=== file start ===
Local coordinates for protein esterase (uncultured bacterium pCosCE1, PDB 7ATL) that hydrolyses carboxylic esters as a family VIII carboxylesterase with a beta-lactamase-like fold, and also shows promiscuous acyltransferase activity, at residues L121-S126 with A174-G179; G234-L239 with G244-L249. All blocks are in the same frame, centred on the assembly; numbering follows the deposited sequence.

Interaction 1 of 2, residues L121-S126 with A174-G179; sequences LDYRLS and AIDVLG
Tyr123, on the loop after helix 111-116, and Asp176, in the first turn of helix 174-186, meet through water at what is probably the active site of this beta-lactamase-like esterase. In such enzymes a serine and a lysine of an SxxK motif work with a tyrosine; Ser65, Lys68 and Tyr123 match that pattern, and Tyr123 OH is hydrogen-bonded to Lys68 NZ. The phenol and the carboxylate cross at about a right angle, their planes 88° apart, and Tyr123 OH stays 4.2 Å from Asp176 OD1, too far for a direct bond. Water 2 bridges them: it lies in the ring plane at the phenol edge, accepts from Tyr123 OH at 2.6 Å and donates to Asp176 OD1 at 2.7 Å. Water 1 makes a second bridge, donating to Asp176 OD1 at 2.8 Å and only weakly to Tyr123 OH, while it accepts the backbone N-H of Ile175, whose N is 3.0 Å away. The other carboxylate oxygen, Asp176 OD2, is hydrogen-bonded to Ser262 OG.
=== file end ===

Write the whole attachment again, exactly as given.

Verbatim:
Local coordinates for protein esterase (uncultured bacterium pCosCE1, PDB 7ATL) that hydrolyses carboxylic esters as a family VIII carboxylesterase with a beta-lactamase-like fold, and also shows promiscuous acyltransferase activity, at residues L121-S126 with A174-G179; G234-L239 with G244-L249. All blocks are in the same frame, centred on the assembly; numbering follows the deposited sequence.

Interaction 1 of 2, residues L121-S126 with A174-G179; sequences LDYRLS and AIDVLG
Tyr123, on the loop after helix 111-116, and Asp176, in the first turn of helix 174-186, meet through water at what is probably the active site of this beta-lactamase-like esterase. In such enzymes a serine and a lysine of an SxxK motif work with a tyrosine; Ser65, Lys68 and Tyr123 match that pattern, and Tyr123 OH is hydrogen-bonded to Lys68 NZ. The phenol and the carboxylate cross at about a right angle, their planes 88° apart, and Tyr123 OH stays 4.2 Å from Asp176 OD1, too far for a direct bond. Water 2 bridges them: it lies in the ring plane at the phenol edge, accepts from Tyr123 OH at 2.6 Å and donates to Asp176 OD1 at 2.7 Å. Water 1 makes a second bridge, donating to Asp176 OD1 at 2.8 Å and only weakly to Tyr123 OH, while it accepts the backbone N-H of Ile175, whose N is 3.0 Å away. The other carboxylate oxygen, Asp176 OD2, is hydrogen-bonded to Ser262 OG.